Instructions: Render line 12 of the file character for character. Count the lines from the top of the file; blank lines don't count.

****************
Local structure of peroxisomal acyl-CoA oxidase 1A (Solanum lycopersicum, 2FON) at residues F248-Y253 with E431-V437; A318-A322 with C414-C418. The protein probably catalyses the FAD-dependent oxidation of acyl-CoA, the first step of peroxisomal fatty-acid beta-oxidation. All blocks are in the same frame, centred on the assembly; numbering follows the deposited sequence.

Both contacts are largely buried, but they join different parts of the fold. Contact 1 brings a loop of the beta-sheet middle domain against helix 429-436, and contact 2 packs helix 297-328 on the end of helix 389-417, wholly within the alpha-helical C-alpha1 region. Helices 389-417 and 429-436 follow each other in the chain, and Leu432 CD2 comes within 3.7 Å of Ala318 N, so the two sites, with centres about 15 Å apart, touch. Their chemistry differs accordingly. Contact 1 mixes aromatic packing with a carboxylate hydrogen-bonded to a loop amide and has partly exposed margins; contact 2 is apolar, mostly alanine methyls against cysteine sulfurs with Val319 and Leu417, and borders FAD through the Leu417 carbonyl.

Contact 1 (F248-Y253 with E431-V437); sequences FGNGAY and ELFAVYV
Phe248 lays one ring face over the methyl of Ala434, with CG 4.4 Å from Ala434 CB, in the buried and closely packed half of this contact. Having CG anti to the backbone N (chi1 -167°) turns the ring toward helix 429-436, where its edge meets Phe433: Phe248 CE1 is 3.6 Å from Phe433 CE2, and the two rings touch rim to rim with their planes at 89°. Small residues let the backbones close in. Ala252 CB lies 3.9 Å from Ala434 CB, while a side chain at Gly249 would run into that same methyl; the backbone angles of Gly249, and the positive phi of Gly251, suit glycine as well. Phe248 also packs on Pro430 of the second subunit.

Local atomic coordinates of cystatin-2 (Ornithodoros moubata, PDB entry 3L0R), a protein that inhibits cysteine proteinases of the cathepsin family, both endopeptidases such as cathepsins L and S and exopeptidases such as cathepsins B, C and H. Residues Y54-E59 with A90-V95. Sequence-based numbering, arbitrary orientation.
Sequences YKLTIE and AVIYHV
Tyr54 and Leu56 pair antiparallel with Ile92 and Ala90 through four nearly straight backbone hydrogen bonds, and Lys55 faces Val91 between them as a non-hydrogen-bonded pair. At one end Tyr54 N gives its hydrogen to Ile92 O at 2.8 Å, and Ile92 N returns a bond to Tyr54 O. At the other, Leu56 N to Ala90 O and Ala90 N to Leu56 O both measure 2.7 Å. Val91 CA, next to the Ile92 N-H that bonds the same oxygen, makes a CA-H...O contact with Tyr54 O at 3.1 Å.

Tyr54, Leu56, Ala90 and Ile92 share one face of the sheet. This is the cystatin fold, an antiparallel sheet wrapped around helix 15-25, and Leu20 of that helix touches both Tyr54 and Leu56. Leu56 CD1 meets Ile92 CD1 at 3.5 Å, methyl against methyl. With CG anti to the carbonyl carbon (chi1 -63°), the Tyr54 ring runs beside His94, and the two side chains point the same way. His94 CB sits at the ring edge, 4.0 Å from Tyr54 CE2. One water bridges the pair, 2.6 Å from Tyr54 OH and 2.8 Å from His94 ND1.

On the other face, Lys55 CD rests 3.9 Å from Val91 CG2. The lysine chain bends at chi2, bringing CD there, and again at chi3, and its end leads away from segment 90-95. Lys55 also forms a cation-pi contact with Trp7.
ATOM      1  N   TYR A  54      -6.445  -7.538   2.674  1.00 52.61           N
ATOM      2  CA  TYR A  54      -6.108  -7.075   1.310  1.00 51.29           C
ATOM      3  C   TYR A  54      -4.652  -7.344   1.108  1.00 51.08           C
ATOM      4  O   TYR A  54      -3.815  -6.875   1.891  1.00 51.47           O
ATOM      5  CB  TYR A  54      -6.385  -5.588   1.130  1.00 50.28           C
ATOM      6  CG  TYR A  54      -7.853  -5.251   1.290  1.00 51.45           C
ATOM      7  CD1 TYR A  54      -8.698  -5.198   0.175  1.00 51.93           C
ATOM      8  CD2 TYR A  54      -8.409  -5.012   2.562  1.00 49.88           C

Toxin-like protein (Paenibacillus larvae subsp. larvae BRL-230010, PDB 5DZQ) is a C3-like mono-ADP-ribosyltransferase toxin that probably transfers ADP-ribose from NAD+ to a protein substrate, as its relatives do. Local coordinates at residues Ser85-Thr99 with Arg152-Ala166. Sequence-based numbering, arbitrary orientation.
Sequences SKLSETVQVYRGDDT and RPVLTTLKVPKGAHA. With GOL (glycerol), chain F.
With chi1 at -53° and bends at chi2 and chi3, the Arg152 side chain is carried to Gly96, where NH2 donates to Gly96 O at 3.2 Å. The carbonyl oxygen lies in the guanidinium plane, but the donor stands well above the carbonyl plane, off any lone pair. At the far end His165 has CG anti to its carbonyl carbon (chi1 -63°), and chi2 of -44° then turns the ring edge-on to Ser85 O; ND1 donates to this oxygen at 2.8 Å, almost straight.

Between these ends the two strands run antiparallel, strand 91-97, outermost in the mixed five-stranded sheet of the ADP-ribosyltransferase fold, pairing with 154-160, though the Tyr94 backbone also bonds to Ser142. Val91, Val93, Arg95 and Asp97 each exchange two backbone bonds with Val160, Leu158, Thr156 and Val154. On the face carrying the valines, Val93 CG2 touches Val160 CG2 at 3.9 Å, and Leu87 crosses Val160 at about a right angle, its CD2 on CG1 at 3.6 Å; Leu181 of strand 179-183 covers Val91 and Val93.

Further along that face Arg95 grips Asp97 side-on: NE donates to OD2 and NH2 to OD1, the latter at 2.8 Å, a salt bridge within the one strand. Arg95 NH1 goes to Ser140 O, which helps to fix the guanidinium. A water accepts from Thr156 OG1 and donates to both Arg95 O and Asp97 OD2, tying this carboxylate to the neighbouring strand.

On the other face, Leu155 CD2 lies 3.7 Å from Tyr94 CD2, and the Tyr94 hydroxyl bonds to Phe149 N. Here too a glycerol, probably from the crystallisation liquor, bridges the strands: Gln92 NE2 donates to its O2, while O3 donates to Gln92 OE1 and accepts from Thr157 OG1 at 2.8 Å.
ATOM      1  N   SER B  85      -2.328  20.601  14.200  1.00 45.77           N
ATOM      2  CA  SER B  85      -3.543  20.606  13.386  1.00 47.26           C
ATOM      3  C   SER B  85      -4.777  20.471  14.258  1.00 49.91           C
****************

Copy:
ATOM      3  C   TYR A  54      -4.652  -7.344   1.108  1.00 51.08           C